If you are a new K-Pop fan, there is no doubt that some of you are confused about all this Korean terminology casually thrown around regarding your favorite stars. If you are a seasoned K-Pop fan, you probably already know most of these terms and teach them to your friends who are new to K-pop! Regardless, a little terminology 411 can't hurt so here are some of the most commonly used Korean words below.
Possibly synonymous with Sunny, the Queen of Aegyo! "Aegyo" means super cuteness, like when someone does a very adorable act ranging from giving simple puppy eyes to clinging to another's arm and whining in a lovable fashion. Aegyo seems to be a huge part of the Korean culture and people love it a lot! I, personally, find it to be a bit too much at times and I definitely don't have any in my inventory. One thing many stars have done is the 'Cutie/Gwiyomi Player' in which they count upwards while using that same number of fingers to cutely frame their face somehow. Check out examples below!
Yeah... this word is usually followed by fan as in "sasaeng fan," or super obsessed fans who go a little bit over the top in expressing their love for their favorite idols. The things they do range from acts like following an idol around in a taxi all day to even more socially unacceptable acts like stalking an idol into the bathroom to snap pictures. On occasion, they supposedly sneak into dorms... maybe steal underwear here and there... poor D.O...
This pretty much means, "Wow." Like, "Wow! He donated so much money!" can be changed to, "He donated so much money! Daebak..." Just like the word "Wow," it can be used sarcastically, too. For example, "Wow...she really said that to you?" could be changed to "She really said that to you? Daebak..." The placement of "daebak" in a sentence is not important, by the way. If they say "This is daebak," that means, "This is the best." Did you get all that?? You did? Daebak...
This is a sound Koreans make a lot these days and you probably heard it already. It may seem kind of awkward, but it properly portrays being speechless about something because it's ridiculous, embarrassing, or anything else negative.
So you may see these words coming after names sometimes or you may just hear your idols calling other people these words. Simple! A girl calls an older man "oppa" and an older woman "unnie." A guy calls an older man "hyung" and older woman "noona." Of course, this is assuming they are on close enough terms and the age difference isn't too big (unless you're actually siblings, then age doesn't matter). Join the sister and brotherhood of Korea!
This is similar to the previous one. Basically "sunbae" is a senior, so you would use this for people who are in higher grades than you at school or people who have more experience than you at work. "Hoobae" is the opposite, meant for juniors. Sunbae-hoobae relationship, therefore, is the same as senior-junior relationship.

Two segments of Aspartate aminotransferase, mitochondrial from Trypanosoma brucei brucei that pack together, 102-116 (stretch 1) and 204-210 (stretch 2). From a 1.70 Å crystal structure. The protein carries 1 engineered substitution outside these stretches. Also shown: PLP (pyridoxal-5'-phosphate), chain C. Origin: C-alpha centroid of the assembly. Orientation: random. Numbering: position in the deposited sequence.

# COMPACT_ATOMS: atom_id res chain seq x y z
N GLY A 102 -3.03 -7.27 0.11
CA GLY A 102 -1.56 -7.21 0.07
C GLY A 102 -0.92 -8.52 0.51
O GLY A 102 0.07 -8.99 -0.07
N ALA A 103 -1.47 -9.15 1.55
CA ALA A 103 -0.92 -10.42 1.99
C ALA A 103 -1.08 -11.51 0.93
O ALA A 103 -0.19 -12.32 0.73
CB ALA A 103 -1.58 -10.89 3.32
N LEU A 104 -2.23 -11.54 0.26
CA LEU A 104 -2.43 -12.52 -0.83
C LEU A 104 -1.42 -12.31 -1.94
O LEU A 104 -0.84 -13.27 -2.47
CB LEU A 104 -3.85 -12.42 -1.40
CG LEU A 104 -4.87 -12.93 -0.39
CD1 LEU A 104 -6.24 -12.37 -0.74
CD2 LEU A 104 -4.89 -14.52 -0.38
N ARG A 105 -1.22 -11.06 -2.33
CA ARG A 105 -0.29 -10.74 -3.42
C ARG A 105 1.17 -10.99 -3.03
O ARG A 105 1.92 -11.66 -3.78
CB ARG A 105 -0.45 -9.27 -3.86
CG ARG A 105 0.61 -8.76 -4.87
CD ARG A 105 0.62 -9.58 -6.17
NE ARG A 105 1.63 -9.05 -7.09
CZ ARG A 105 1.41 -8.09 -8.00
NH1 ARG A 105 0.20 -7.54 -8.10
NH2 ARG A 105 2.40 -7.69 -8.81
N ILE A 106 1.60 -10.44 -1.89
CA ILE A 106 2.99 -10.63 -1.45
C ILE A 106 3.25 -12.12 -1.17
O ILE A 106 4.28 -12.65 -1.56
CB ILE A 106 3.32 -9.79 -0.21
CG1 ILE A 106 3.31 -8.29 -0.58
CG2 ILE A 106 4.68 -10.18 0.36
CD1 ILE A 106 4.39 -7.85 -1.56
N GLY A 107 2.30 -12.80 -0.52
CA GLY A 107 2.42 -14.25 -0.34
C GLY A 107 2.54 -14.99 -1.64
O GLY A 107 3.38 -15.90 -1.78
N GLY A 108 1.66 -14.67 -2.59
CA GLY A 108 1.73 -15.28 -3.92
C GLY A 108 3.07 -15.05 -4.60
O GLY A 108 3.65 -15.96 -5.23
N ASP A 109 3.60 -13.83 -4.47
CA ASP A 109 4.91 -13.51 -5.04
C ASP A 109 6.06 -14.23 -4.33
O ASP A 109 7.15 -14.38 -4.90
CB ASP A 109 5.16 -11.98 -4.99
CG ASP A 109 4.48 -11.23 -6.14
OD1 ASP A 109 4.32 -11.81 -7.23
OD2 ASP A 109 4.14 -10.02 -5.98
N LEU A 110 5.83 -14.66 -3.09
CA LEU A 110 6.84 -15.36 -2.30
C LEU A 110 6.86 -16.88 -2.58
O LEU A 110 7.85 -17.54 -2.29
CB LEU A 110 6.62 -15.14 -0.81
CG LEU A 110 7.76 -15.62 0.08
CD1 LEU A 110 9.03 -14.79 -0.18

All groups have a maknae, meaning the youngest member. Kyuhyun is the "evil maknae" of Super Junior as he was born the latest and is known for being a bit mischievous. This applies to really any situation. If you're the youngest in your family, you're the maknae!
This is short for "omona" and means "oh, my." So when you're surprised, you can go "omomomomo" endlessly if you want. If you hear something shocking, do a Sohee! Omo mixed with some aegyo ;)
"Ulzzang" is a combination of the words "face (ul gool)" and "zzang," which means "best." As a result, it means best face and is used to describe people who are particularly attractive. A lot of idols are initially known around the internet as ulzzangs before getting picked up by an agency. "Momzzang" is similar except "mom" (pronounced mome) means body--this is used for people with great bodies. You can use "zzang" by itself if you want to tell people they are all around the best! Zzang zzang! (If you're watching 'Let's Eat,' the cute girl says some variation of this like all the time.)
(Guess which idol is in that second picture!)
If you watch Korean dramas, you have to know this word because it comes up in every single one of them. A "chaebol" is someone who is filthy rich and super influential in Korea. In business terms it can mean a huge conglomerate company (ie Samsung or LG). In dramas, the "chaebol" is usually the main male protagonist, who is basically a baller and owns either like fifty factories or hotels or whatever. He's the Prince Charming, who will woo the poor main lead.
(About half of the people in this poster! Do you know which ones?)
This means "bare face." A lot of celebrities try to show off their bare faces, although they are usually wearing very minimal or natural-looking make-up. Don't be fooled! It's hard to prove, but Jun Ji Hyun even parodies this in 'You Who Came From The Stars' as her character Chun Song Yi is a celebrity.
(They all still look gorgeous, but can you tell who they are?)
"Dongan" means "baby face" and describes people who look younger than their real age. Some examples include Jang Na Ra, who believe it or not is turning 33 but looks like she's still in her early 20s, and Dara, who is now 29. "No-an" is the opposite, although not used as often. Poor Choi Jin Hyuk recently revealed that his complex in the past was being a "no-an."
(Psst, Jang Na Ra's almost 33!)
(And Dara is 29!)
(Goo Hye Sun is actually only 3 days older than Dara!)
Now you can amaze all other K-Pop fans and outsiders with your multi-lingual skills. For those particularly expert K-Pop fans, what other common Korean terms do you like to use?
Stay tuned for next week when we cover the English words you should know as K-Pop fans!